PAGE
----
Why You Should Include Carbs in Your Diet

Carbohydrates are found in various forms such as sugar and dietary fiber and are found in a variety of foods such as whole grains, fruits and vegetables. In this post, we will look at the variety of carbohydrates found in our diet and their main functions in our bodies.

Main Functions Of Carbs In Our Body

Carbohydrates are an essential part of our diet. Most importantly, they provide energy not only for the most obvious functions of our body, such as movement or thinking, but also participate in many internal body processes
We’re going to look at the most important function of carbohydrates – energy.

Carbs as a major source of energy

The best source of energy for our body is carbohydrates, which are broken down to glucose, because cells in the brain, muscles and all other tissues directly utilize monosaccharides to meet their energy needs. Different carbohydrates can provide different amounts of energy, e.g.:

4 kcal comes from starch and sugar, which are the main energy-supplying carbohydrates

2.4 kcal comes from polyols or so-called sugar alcohols, which also have a sweet taste and can be used in food products in a similar way to sugar, but are lower in calories than regular table sugar. Interestingly, erythritol is not digested at all and therefore provides 0 calories.

2 kcal is dietary fiber. For a long time, dietary fiber was considered useless ballast, because it is not digested and leaves the body virtually unchanged. But the more scientists studied microflora, the more it became obvious that dietary fiber has a very important function.

WHO recommends consuming at least 25 g per day of naturally occurring dietary fiber found in foods.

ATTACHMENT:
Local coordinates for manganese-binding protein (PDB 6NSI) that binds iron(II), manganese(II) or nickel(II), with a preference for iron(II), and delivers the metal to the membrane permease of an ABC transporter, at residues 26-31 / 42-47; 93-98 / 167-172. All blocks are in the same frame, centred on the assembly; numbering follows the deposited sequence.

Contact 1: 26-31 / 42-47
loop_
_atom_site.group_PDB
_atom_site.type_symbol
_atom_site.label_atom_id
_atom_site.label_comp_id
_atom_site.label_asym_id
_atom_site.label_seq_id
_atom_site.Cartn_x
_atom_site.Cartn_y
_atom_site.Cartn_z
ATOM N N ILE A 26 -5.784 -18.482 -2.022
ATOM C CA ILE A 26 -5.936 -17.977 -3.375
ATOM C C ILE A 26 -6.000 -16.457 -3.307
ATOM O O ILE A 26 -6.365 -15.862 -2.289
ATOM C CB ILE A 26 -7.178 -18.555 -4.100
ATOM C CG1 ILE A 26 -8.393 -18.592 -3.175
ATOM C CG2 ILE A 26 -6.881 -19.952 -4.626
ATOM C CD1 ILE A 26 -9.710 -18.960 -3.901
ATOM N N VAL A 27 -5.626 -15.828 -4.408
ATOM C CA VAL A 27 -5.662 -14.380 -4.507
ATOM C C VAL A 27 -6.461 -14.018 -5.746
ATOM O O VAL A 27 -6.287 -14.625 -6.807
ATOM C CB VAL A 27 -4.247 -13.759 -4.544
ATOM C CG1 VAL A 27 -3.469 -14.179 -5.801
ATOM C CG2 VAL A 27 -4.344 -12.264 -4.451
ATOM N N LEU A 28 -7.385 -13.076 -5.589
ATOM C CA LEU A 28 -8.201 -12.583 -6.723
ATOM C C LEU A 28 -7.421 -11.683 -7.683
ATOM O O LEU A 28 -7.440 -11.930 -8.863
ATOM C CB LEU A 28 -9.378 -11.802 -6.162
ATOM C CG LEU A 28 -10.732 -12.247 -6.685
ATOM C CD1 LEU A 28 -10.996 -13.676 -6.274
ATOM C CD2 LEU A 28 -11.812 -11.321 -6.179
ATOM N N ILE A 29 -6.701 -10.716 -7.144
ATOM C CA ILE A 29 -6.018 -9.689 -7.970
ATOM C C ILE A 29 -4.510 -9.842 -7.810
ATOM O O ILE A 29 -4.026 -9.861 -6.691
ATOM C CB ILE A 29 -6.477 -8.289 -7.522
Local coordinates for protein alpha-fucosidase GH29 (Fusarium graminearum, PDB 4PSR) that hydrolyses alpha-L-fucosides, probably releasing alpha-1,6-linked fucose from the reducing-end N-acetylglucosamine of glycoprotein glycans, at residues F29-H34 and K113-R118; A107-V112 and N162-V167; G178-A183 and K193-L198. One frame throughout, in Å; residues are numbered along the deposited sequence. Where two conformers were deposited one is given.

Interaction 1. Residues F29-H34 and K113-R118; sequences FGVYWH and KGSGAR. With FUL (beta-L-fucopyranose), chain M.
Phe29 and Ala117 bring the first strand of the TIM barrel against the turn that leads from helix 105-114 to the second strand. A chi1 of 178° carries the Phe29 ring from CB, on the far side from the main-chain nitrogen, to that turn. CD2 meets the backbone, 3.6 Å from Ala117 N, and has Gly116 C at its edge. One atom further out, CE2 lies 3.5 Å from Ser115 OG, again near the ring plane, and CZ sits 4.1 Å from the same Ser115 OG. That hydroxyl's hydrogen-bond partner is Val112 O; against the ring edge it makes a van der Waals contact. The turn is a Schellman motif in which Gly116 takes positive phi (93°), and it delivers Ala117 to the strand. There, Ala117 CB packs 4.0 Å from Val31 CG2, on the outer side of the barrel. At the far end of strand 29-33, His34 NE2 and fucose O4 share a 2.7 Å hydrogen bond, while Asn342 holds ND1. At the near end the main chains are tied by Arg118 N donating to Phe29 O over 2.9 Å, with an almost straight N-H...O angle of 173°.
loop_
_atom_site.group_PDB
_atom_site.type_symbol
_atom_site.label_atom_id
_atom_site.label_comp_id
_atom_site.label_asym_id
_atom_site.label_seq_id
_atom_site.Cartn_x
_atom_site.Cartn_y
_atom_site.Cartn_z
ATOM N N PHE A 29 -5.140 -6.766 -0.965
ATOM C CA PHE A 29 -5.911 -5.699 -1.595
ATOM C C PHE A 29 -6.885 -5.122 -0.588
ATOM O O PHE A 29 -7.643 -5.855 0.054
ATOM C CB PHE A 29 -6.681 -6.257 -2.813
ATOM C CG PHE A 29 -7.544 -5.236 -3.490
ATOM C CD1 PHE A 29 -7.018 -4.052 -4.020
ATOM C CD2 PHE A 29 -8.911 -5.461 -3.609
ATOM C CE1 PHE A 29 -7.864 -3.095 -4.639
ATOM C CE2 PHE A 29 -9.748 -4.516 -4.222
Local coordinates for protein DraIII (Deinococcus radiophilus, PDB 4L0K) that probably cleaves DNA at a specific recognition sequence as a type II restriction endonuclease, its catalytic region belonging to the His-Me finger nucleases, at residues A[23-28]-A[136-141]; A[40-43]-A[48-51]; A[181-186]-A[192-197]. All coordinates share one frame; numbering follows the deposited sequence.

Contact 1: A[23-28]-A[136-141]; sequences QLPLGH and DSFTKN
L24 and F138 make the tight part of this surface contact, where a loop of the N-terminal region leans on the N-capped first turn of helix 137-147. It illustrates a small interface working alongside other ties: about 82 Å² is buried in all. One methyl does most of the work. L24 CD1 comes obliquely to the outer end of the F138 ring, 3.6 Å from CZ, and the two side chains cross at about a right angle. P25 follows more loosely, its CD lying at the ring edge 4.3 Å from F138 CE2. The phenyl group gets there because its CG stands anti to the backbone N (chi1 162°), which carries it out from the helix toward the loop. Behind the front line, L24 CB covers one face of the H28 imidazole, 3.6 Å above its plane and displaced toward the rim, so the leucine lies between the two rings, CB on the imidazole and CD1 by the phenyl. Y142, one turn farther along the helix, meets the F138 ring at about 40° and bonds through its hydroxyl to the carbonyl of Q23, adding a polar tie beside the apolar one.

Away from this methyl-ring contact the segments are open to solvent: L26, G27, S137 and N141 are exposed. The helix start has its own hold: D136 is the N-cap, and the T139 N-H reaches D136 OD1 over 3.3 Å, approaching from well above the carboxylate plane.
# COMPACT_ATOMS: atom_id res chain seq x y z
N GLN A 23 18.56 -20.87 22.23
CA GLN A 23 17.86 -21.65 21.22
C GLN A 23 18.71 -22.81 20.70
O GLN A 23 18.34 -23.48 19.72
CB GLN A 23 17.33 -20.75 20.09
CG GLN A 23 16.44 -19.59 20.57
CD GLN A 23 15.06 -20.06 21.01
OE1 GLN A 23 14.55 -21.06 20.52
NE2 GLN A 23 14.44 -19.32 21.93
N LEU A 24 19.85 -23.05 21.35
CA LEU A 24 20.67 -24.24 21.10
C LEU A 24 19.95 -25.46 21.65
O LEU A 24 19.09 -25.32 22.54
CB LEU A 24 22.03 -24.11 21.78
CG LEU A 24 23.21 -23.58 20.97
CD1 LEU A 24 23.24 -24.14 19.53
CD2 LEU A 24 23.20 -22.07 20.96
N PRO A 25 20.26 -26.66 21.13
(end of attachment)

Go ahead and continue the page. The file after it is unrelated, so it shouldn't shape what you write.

Monosaccharides are directly absorbed by the small intestine into the bloodstream, from where they are delivered to the necessary cells. Some hormones, including insulin and glucagon, are also part of the digestive system. They maintain blood sugar levels by removing or adding glucose to the bloodstream as needed.

If glucose is not used directly, the body converts it into glycogen, which is stored in the liver and muscles as a readily available source of energy. When needed, such as between meals, at night, during physical activity or short fasts, the body converts glycogen back into glucose to maintain a constant blood sugar level.

The brain and red blood cells are particularly dependent on glucose as an energy source and may utilize other forms of energy from fat in extreme circumstances, such as very prolonged fasting. This is why blood glucose levels must be kept at optimal levels at all times.

Types of Carbohydrates

When considering carbohydrates, we can say that they are made up of building blocks – sugars. They can be classified by the number of sugar units combined in a molecule.

Examples of mono-component sugars are the monosaccharides glucose and galactose.

Divalent sugars, among which the best known are lactose and sucrose are called disaccharides.

Simple carbohydrates are commonly referred to as monosaccharides and disaccharides.

Carbohydrates that have long chain molecules such as starch or dietary fiber are called complex carbohydrates.

Simple Carbs

Simple carbohydrates are simple sugars. Sugars are found in a variety of natural foods, including fruits, vegetables, and milk, and give foods a sweet taste. However, they also rapidly raise blood glucose levels.

Glucose and fructose are monosaccharides found in fruits, vegetables, honey, and such foods. Fructose is absorbed more slowly in the intestine and is 50% converted to glucose. In the liver, fructose is partially converted to very low density lipoproteins and in large amounts contributes to liver obesity.